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L.A.'s New Minimum Wage Begins To Go Into Effect Today

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Starting Friday, Los Angeles businesses with more than 25 employees will be paying an hourly minimum wage of $10.50, as the city's minimum wage ordinance begins to go into effect. Today's increase, a fifty-cent bump from the former minimum, is just the beginning—the law, which Mayor Eric Garcetti signed off on in June 2015, mandates that the city gradually increase the minimum wage every year until 2020, when the minimum reaches $15.

L.A.'s historic ordinance helped set the stage for the Fight For $15 movement across the country, and, more locally, the County Board of Supervisors followed suit and approved a minimum wage hike for unincorporated areas of the county shortly thereafter, which also goes into effect today. In April, Governor Jerry Brown signed state-level minimum wage legislation, which will begin to take effect in January 2017.

Not all L.A. businesses will be affected immediately, however; smaller businesses—those with 25 or fewer workers—will have an extra year before they take on the new wage.

According to NBC 4, for city and county businesses with more than 25 employees the minimum wage will be $12 by July 2017, $13.25 by July 2018, and $14.25 by July 2019. Businesses with 25 or less workers will take an extra year to adopt these new wages.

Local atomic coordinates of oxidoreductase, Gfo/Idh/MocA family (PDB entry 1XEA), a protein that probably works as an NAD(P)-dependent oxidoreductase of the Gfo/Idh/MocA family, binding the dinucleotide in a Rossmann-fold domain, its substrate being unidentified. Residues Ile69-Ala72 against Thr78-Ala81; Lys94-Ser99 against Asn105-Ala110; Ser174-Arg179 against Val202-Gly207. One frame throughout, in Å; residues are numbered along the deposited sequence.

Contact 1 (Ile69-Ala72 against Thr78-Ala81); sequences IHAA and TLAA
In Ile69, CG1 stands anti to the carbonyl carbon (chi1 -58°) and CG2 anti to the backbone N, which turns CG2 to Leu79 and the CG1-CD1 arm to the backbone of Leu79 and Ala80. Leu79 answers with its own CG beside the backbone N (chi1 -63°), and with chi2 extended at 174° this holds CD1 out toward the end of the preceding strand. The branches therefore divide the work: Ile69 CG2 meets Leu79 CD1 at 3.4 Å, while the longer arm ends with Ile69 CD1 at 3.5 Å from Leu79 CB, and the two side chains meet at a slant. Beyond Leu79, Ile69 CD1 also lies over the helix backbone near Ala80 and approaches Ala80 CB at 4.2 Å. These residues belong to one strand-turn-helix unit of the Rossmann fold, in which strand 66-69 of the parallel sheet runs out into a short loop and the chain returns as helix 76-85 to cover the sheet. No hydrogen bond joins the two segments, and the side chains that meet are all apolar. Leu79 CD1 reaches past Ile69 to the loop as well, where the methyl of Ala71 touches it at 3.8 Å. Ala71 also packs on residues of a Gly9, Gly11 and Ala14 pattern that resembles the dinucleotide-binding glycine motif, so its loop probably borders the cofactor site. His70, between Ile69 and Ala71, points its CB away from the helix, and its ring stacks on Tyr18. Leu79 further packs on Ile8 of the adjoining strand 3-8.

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Related legislation requiring city businesses with more than 25 employees to provide at least six days of paid sick leave benefits will also be going into effect today. State law, on the other hand, only requires businesses to offer three days of paid leave.

Today, the Los Angeles Coalition Against Wage Theft is hosting a fair that will inform workers about their rights as defined in the new wage law. The free event, which will take place from 10:40 a.m. to 1 p.m. at Grand Park in Downtown, will also have appearances by Garcetti and L.A County Supervisor Hilda Solis. And there'll be zumba dancing! Event organizers lauded the new legislation, saying it helps "set a precedent in the southland so it can truly lift thousands out of poverty."

Garcetti, in a written statement, said that "raising the wage helps to build a stronger middle class in Los Angeles, which is good for our entire local economy."

Some cities, while also voting to raise the minimum wage, have decided to march to their own beat. Long Beach, for example, voted earlier this year to raise their minimum to $13 by 2019.

This is all great news. It means you can now work (slightly) less than 89 hours a week to afford an apartment in L.A.